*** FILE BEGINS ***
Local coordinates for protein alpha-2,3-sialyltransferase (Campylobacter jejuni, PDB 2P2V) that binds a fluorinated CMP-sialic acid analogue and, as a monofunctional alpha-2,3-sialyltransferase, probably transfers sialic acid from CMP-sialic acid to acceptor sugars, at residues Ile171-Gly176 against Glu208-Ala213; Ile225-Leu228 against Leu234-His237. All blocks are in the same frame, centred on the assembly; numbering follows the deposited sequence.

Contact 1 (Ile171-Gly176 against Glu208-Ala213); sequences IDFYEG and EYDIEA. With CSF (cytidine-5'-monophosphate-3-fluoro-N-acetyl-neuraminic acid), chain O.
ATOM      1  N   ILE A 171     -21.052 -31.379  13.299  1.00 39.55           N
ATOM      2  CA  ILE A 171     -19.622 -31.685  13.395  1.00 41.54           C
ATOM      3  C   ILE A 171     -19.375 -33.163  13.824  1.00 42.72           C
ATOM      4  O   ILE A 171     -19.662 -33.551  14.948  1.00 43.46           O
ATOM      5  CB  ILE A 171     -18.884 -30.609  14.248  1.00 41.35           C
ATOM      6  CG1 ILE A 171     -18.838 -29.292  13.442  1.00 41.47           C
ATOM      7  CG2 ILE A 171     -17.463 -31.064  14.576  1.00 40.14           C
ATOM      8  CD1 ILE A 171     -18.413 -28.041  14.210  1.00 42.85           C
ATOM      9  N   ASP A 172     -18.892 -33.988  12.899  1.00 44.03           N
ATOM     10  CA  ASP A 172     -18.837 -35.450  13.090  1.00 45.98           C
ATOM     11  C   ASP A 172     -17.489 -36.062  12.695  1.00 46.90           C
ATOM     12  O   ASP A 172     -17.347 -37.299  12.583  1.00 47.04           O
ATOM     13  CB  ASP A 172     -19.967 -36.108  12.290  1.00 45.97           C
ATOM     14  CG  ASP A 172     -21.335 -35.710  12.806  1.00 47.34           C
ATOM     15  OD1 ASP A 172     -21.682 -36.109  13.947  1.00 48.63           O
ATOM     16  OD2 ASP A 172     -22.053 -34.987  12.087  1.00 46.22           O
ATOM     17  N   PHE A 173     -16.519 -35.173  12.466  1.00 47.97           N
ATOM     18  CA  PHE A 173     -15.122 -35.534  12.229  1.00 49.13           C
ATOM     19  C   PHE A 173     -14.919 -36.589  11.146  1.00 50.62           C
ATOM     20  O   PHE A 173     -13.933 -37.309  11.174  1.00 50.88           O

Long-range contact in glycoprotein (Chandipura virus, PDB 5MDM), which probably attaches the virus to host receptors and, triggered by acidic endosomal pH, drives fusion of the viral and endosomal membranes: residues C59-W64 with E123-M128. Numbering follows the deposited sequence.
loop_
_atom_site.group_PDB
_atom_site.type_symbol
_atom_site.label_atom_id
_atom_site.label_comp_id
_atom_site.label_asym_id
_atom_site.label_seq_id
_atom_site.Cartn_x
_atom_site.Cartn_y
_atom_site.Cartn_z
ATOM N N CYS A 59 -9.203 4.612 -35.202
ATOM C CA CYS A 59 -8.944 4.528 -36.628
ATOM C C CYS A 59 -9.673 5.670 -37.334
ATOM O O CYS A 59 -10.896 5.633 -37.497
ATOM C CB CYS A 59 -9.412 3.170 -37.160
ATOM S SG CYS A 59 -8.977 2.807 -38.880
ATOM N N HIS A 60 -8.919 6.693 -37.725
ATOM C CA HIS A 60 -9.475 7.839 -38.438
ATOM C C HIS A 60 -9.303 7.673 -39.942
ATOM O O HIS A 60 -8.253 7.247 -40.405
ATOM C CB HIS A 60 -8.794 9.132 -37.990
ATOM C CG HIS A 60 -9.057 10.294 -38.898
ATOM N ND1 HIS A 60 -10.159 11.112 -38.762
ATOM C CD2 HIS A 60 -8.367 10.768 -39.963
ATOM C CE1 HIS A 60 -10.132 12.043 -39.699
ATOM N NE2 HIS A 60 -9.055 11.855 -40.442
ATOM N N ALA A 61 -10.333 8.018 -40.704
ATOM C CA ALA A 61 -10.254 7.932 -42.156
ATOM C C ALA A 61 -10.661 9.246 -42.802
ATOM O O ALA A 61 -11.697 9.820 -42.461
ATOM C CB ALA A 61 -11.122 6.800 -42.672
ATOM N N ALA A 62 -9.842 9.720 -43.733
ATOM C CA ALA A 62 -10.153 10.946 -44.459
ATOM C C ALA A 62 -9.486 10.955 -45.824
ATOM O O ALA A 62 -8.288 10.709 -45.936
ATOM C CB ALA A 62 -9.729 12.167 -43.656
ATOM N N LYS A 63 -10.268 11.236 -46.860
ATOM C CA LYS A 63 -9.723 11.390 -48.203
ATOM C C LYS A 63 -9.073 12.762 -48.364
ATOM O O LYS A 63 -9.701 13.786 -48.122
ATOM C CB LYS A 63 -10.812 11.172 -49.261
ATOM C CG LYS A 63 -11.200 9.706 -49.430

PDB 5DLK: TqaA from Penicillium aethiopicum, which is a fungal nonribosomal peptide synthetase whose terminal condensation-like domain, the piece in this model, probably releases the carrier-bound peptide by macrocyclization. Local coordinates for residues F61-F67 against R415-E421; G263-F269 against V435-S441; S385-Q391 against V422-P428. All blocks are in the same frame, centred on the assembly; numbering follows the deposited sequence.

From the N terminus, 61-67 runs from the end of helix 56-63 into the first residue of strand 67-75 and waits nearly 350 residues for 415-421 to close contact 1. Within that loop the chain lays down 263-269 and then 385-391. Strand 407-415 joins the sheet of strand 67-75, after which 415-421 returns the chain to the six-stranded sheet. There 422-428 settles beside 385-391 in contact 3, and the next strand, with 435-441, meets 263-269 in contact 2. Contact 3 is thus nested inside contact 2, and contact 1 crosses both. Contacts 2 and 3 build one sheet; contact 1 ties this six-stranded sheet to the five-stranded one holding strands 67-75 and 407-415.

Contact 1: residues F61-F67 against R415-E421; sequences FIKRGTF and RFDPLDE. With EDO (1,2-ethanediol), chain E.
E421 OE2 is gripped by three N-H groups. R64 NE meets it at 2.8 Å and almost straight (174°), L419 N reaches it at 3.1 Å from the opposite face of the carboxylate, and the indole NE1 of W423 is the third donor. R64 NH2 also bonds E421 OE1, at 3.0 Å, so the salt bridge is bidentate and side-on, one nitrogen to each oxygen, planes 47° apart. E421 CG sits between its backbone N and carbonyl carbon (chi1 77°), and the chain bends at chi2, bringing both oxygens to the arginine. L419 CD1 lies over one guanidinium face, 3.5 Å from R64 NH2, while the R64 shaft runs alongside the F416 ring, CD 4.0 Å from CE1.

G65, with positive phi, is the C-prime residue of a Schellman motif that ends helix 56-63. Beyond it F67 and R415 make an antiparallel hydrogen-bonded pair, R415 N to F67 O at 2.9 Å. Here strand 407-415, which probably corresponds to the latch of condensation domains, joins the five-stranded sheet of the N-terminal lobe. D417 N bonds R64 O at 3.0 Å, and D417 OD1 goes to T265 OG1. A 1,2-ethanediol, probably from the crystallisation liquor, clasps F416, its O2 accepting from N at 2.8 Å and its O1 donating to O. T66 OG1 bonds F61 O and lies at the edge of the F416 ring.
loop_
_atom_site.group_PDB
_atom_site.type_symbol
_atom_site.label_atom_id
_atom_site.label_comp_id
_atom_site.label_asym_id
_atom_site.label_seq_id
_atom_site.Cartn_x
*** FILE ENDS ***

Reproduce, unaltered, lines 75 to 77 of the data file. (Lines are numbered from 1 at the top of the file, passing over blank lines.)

_atom_site.label_comp_id
_atom_site.label_asym_id
_atom_site.label_seq_id